Private Screenings: Walter Mirisch
Over six decades, producer Walter Mirisch shepherded some of Hollywood’s most admired movies to the screen, including West Side Story, Some Like It Hot, and In the Heat of the Night. Now he sits down with Turner Classic Movies host Robert Osborne for a relaxed and engaging overview of his distinguished career, generously peppered with clips from his many films. Monday, Sept. 29, at 8 p.m., TCM

Damian Lewis returns to the role of a police detective with a Zen outlook on everyday existence, back on the job after serving time in prison for a murder he didn’t commit. Lewis is one of the more interesting presences in prime time, and this show retains its quirky flavor as his character hunts a serial killer whose victims suffocate in locked trunks. Monday, Sept. 29, at 10 p.m., NBC

Secrets of the Dead: Executed in Error
It was “the O.J. Simpson case of 1910”: the sensational story of Hawley Crippen, an American doctor convicted in England of poisoning and dismembering his flamboyant wife. Secrets of the Dead applies modern forensic techniques to reopen the notorious case—which ended with Crippen’s execution—and casts serious doubt upon its verdict. Wednesday, Oct. 1, at 8 p.m., PBS; check local listings

Vice Presidential Debate
Sen. Joe Biden and Gov. Sarah Palin will face off at Washington University in St. Louis in the only scheduled meeting between the vice presidential candidates. Gwen Ifill of PBS’ Washington Week (who moderated the 2004 vice presidential debate between Dick Cheney and John Edwards) will preside over the event, intended to cover both foreign and domestic topics. Thursday, Oct. 2, at 9 p.m., various networks

Masterpiece: The Last Enemy
Set in a near-future England filled with paranoia, this topical thriller stars Benedict Cumberbatch as a mathematician ensnared
in an intrigue involving his late brother’s wife and a rogue agent, played by Robert Carlyle. Along the way, he encounters a group of corporate powers who want him to persuade the government to approve a massive database designed to enable ubiquitous surveillance. The five-part series is intelligent, complex, and cautionary. Sundays, Oct. 5–Nov. 2, at 9 p.m., PBS; check local listings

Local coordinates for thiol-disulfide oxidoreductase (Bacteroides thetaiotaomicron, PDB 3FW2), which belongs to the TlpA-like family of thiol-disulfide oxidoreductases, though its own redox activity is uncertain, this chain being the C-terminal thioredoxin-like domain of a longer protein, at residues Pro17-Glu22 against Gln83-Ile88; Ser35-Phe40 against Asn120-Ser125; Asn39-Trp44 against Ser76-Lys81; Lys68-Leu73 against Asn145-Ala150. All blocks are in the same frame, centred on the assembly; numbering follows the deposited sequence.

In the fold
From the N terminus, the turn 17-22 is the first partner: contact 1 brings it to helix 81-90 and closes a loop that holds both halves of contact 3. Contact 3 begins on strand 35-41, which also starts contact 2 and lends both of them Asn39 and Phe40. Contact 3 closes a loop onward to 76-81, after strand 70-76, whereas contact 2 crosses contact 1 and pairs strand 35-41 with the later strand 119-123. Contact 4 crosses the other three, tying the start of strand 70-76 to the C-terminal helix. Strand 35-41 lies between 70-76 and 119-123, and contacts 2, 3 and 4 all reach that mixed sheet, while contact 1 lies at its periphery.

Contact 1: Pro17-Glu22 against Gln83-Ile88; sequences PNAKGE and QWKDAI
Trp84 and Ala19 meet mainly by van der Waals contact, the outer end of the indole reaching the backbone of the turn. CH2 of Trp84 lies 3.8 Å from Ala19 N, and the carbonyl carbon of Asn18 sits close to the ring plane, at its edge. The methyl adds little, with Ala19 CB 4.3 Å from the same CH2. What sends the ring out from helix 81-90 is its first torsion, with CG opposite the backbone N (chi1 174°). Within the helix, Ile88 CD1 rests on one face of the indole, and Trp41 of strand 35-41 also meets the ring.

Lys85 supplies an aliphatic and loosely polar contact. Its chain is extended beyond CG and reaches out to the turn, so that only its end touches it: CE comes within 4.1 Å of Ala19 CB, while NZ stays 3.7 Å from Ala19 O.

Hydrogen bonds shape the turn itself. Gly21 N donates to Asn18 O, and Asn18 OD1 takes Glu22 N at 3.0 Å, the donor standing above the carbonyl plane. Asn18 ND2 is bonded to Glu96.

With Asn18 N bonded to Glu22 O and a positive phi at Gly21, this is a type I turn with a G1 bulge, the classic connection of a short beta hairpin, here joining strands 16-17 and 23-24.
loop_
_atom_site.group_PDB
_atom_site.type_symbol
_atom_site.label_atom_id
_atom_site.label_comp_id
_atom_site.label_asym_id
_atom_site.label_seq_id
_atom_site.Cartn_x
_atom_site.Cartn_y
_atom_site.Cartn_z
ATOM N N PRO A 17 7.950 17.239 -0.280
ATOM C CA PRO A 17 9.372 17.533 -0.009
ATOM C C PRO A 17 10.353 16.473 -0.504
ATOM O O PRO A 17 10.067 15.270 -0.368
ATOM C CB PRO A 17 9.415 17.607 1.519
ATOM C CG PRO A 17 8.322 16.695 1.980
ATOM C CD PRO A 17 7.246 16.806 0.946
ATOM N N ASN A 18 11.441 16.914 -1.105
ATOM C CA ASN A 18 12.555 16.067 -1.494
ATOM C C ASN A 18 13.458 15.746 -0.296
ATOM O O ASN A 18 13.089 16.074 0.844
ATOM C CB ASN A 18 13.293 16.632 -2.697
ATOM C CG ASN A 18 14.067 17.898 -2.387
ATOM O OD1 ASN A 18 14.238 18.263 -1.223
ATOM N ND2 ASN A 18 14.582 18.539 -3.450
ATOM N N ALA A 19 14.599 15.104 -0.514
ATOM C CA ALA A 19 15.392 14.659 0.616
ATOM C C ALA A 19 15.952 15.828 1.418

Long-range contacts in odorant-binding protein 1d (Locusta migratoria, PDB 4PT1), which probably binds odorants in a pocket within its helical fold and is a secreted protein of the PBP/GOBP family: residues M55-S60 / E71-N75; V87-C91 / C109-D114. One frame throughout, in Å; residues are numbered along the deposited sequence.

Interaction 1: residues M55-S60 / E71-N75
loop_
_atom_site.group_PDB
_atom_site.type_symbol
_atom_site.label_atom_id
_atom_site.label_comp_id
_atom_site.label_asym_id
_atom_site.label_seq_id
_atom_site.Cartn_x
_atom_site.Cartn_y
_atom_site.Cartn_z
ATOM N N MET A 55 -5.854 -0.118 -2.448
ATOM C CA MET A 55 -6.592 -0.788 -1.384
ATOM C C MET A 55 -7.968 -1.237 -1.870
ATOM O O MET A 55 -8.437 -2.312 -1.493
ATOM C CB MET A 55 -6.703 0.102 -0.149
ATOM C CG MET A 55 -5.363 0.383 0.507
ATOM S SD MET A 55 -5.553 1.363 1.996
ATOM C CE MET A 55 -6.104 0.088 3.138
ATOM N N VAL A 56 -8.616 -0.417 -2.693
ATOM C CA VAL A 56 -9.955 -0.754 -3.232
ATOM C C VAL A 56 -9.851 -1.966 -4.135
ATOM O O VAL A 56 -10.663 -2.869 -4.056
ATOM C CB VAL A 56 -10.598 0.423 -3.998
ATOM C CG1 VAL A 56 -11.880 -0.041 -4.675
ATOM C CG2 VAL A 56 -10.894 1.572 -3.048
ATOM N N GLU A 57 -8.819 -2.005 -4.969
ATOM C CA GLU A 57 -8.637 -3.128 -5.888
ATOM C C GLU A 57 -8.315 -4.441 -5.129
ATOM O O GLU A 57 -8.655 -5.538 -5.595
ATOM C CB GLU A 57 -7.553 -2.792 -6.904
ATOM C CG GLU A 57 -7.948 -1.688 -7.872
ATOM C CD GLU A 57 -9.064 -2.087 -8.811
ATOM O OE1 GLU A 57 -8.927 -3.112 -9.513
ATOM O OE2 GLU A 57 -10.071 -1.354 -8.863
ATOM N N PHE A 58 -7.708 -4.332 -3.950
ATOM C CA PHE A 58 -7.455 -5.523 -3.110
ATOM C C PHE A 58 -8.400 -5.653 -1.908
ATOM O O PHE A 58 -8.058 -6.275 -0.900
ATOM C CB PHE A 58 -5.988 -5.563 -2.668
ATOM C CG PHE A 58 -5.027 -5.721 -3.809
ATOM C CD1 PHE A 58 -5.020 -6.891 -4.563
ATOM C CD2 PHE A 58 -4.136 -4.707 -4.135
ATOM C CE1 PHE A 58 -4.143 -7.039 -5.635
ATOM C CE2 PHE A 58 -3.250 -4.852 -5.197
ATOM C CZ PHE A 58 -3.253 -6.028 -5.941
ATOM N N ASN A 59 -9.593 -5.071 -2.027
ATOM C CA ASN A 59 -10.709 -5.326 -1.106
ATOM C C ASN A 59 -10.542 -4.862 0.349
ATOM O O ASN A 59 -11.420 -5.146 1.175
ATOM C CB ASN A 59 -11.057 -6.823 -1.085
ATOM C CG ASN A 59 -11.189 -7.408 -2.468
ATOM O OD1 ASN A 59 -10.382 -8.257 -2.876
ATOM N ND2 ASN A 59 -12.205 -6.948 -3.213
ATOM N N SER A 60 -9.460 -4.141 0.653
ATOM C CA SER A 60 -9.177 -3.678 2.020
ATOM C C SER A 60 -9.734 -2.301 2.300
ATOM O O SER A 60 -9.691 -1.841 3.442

Other highlights
Pushing Daisies
Nominated for a dozen Emmys, the comedy-fantasy series about a pie maker with a fatal touch begins its second season. Wednesday, Oct. 1, at 8 p.m., ABC

Autism x6
A profile of a Salt Lake City family raising six autistic children. Wednesday, Oct. 1, at 8 p.m., Discovery Health

Show of the week
Taxi to the Dark Side

In 2002, a young Afghan taxi driver named Dilawar had the misfortune of being detained by U.S. military authorities in Bagram. Within five days, after being subjected to brutal interrogation techniques that violated the Geneva Conventions, he was dead. Through remarkably frank interviews with guards and interrogators, as well as former government officials, New York Times reporters, and the families of tortured prisoners, filmmaker Alex Gibney connects Dilawar’s story to similarly inhumane tactics used in Abu Ghraib and Guantánamo Bay. His conclusion: Far from being the aberrant work of “a few bad apples,” torturing prisoners in the “war on terror” was policy dictated from the highest levels of the Bush administration. Gripping and disturbing, the film won the Oscar for Best Documentary Feature. Monday, Sept. 29, at 9 p.m., HBO

Movies on TV this week

Monday, Sept. 29
Deconstructing Harry (1997)
In his clever take on Ingmar Bergman’s Wild Strawberries, Woody Allen plays a none-too-nice novelist who reviews his life when he’s invited to receive an award. 6:50 p.m., IFC

Radio Days (1987)
An Oscar nomination went to Woody Allen’s original screenplay for this wistful, nostalgic comedy set in Brooklyn during World War II and the golden age of radio. 7:20 a.m., Encore

Fallen Angel (1945)
Director Otto Preminger’s film noir stars Dana Andrews as a drifter who marries for money, then becomes a suspect in the murder of a waitress. Noon, FMC

God Said, ‘Ha!’ (1998)
The award-winning film version of Saturday Night Live alumna Julia Sweeney’s wry one-woman show about the year she and her brother battled cancer. 5 p.m., TMC

The File on Thelma Jordon (1949)
Barbara Stanwyck is at her best as a femme fatale who seduces an assistant DA (Wendell Corey) into covering up a murder, but suffers pangs of conscience. 6:15 p.m., TCM

I Am Legend (2007)
Will Smith portrays a solitary survivor in post-apocalyptic New York in this sci-fi thriller based on Richard Matheson’s novel, previously brought to film as The Last Man on Earth (1964) and The Omega Man (1971). 10 p.m., Cinemax

Raging Bull (1980)
Robert De Niro won a Best Actor Oscar for his role as middleweight boxer Jake LaMotta. Director Martin Scorsese’s gritty portrait is widely considered one of the best films of the 1980s. 8:45 p.m., IFC